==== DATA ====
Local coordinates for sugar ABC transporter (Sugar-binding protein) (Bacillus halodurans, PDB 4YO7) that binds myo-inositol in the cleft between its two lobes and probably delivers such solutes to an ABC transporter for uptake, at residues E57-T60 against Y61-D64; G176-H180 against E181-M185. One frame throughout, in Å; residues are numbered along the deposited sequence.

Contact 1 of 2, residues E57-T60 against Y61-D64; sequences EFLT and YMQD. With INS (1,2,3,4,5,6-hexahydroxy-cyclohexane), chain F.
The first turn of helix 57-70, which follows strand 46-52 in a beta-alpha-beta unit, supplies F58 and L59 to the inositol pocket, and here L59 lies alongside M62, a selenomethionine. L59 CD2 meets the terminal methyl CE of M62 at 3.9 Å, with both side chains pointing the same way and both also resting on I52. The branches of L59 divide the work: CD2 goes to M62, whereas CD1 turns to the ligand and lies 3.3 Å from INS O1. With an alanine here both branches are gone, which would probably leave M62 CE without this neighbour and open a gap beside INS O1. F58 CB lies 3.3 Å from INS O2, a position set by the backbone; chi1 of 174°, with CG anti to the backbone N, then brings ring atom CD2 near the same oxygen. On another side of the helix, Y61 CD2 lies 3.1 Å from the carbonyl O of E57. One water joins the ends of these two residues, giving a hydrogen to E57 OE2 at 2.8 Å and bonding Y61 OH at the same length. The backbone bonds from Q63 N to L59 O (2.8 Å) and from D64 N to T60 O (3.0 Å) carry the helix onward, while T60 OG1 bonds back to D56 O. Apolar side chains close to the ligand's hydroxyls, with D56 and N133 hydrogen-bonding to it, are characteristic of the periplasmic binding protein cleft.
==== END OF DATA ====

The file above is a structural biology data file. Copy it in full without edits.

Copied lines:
Local coordinates for sugar ABC transporter (Sugar-binding protein) (Bacillus halodurans, PDB 4YO7) that binds myo-inositol in the cleft between its two lobes and probably delivers such solutes to an ABC transporter for uptake, at residues E57-T60 against Y61-D64; G176-H180 against E181-M185. One frame throughout, in Å; residues are numbered along the deposited sequence.

Contact 1 of 2, residues E57-T60 against Y61-D64; sequences EFLT and YMQD. With INS (1,2,3,4,5,6-hexahydroxy-cyclohexane), chain F.
The first turn of helix 57-70, which follows strand 46-52 in a beta-alpha-beta unit, supplies F58 and L59 to the inositol pocket, and here L59 lies alongside M62, a selenomethionine. L59 CD2 meets the terminal methyl CE of M62 at 3.9 Å, with both side chains pointing the same way and both also resting on I52. The branches of L59 divide the work: CD2 goes to M62, whereas CD1 turns to the ligand and lies 3.3 Å from INS O1. With an alanine here both branches are gone, which would probably leave M62 CE without this neighbour and open a gap beside INS O1. F58 CB lies 3.3 Å from INS O2, a position set by the backbone; chi1 of 174°, with CG anti to the backbone N, then brings ring atom CD2 near the same oxygen. On another side of the helix, Y61 CD2 lies 3.1 Å from the carbonyl O of E57. One water joins the ends of these two residues, giving a hydrogen to E57 OE2 at 2.8 Å and bonding Y61 OH at the same length. The backbone bonds from Q63 N to L59 O (2.8 Å) and from D64 N to T60 O (3.0 Å) carry the helix onward, while T60 OG1 bonds back to D56 O. Apolar side chains close to the ligand's hydroxyls, with D56 and N133 hydrogen-bonding to it, are characteristic of the periplasmic binding protein cleft.